Since you are reading this, it is obvious I have succeeded in getting an internet connection at my hotel. It wasn’t easy though. I did not have access to Chris Ward’s commentaries.
Zhao struck again, this time against Romain Edouard, and now has 6/6. White seemed to play splendid positional chess, but once he won a pawn it was all over.
The four games on board 2-5 were all drawn. This is a not uncommon phenomenon when one player takes a striking lead. Arkell – Mista was a reasonably hard-fought draw.
The Fier – Kjartasson game never had enough in it for either side to claim real advantage. The end position, although well-known, is amusing.
Olsarova – Bogner was very hard-fought. You don’t often see the four rooks lined up as they were on move 39. The WIM won a pawn. But that was not enough to win the rook and pawn endgame. The final position was most definitely drawn!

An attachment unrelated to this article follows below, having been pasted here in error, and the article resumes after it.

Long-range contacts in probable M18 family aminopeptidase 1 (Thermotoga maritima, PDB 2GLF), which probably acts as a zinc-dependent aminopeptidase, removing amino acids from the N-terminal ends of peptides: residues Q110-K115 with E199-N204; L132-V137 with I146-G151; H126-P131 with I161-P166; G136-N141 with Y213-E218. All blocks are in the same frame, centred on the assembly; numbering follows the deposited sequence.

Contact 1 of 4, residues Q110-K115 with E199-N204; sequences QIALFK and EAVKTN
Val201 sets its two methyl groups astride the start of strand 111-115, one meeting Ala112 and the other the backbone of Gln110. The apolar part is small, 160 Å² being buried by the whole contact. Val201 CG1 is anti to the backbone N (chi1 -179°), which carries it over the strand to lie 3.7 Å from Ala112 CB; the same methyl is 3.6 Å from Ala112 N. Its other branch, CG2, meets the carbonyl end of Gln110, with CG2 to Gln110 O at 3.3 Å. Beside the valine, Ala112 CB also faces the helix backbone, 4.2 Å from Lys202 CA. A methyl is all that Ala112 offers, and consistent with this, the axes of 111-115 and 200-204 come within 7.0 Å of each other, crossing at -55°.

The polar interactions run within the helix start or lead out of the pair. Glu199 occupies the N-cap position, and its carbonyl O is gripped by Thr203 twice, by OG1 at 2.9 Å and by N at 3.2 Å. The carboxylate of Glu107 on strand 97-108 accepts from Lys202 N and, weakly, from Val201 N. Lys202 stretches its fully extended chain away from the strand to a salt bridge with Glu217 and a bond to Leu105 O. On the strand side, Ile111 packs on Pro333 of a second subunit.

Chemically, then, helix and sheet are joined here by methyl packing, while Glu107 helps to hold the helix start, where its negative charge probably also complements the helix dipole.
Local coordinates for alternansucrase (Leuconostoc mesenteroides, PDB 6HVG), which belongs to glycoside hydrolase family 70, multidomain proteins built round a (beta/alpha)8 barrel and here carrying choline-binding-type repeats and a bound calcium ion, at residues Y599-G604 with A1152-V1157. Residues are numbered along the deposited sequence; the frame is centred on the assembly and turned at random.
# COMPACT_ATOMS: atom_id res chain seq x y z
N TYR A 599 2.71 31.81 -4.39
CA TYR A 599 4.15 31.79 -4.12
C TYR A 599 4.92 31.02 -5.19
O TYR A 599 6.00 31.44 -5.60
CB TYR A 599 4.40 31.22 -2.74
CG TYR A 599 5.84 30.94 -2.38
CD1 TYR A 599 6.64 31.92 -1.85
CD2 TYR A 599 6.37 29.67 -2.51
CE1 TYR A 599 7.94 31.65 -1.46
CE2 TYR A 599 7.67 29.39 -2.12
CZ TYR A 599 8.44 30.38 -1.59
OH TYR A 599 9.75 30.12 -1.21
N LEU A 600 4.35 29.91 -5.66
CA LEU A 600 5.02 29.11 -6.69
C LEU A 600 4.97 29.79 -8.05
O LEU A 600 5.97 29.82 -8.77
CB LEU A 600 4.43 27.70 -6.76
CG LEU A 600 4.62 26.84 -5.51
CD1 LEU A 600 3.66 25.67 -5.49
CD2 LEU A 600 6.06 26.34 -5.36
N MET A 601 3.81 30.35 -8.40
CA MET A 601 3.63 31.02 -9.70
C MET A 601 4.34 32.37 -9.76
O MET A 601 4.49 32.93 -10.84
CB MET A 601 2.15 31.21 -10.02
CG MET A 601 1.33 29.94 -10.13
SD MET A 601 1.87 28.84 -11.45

Geldura – Lagarde became very complex in the endgame. However, as we are often told, all rook and pawn endgames are drawn. But some are more drawn than others.
Uncharacteristically the older Hungarian saddled himself with some pawn weaknesses against Mark Hebden, Such positions have long been meat and drink to the Englishman so that he has pulled himself back into sole second place.
Peter Sowray must have set some sort of record against Maxim Rodshtein for moving pieces back and forth.
Glenn Flear seemed to be fine against the Commonwealth Champion. But then 27 Nxe6 caued him too many problems. Was 30 Nxc7 is simple blunder?
The British Champion played the opening against Joachim Wallner in a curious manner. It worked out as a fair draw, but could perhaps the Austrian have been more ambitious?
The CHESS.COM prize goes to Wahbi Kheit ISR for his win with black against the strong English FM Adam Ashton.